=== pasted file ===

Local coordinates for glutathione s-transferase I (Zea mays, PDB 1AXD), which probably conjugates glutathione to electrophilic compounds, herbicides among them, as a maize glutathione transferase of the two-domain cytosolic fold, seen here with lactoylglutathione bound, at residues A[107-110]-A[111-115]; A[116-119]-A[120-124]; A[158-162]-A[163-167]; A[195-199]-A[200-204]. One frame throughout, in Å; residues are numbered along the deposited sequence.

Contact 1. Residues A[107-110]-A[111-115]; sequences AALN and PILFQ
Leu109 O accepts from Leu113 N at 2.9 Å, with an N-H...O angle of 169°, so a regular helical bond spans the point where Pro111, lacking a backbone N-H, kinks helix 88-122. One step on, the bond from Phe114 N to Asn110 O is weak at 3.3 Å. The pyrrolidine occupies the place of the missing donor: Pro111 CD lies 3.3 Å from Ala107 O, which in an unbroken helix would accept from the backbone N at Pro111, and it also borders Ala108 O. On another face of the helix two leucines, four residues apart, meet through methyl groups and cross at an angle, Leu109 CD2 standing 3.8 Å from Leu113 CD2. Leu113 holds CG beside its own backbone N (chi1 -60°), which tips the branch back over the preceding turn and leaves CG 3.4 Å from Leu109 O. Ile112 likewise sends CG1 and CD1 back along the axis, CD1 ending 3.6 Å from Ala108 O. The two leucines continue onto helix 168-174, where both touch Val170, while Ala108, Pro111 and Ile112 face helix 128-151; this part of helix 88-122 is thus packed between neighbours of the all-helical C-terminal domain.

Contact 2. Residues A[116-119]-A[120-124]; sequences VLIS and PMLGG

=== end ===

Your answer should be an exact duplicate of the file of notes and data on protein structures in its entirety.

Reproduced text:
Local coordinates for glutathione s-transferase I (Zea mays, PDB 1AXD), which probably conjugates glutathione to electrophilic compounds, herbicides among them, as a maize glutathione transferase of the two-domain cytosolic fold, seen here with lactoylglutathione bound, at residues A[107-110]-A[111-115]; A[116-119]-A[120-124]; A[158-162]-A[163-167]; A[195-199]-A[200-204]. One frame throughout, in Å; residues are numbered along the deposited sequence.

Contact 1. Residues A[107-110]-A[111-115]; sequences AALN and PILFQ
Leu109 O accepts from Leu113 N at 2.9 Å, with an N-H...O angle of 169°, so a regular helical bond spans the point where Pro111, lacking a backbone N-H, kinks helix 88-122. One step on, the bond from Phe114 N to Asn110 O is weak at 3.3 Å. The pyrrolidine occupies the place of the missing donor: Pro111 CD lies 3.3 Å from Ala107 O, which in an unbroken helix would accept from the backbone N at Pro111, and it also borders Ala108 O. On another face of the helix two leucines, four residues apart, meet through methyl groups and cross at an angle, Leu109 CD2 standing 3.8 Å from Leu113 CD2. Leu113 holds CG beside its own backbone N (chi1 -60°), which tips the branch back over the preceding turn and leaves CG 3.4 Å from Leu109 O. Ile112 likewise sends CG1 and CD1 back along the axis, CD1 ending 3.6 Å from Ala108 O. The two leucines continue onto helix 168-174, where both touch Val170, while Ala108, Pro111 and Ile112 face helix 128-151; this part of helix 88-122 is thus packed between neighbours of the all-helical C-terminal domain.

Contact 2. Residues A[116-119]-A[120-124]; sequences VLIS and PMLGG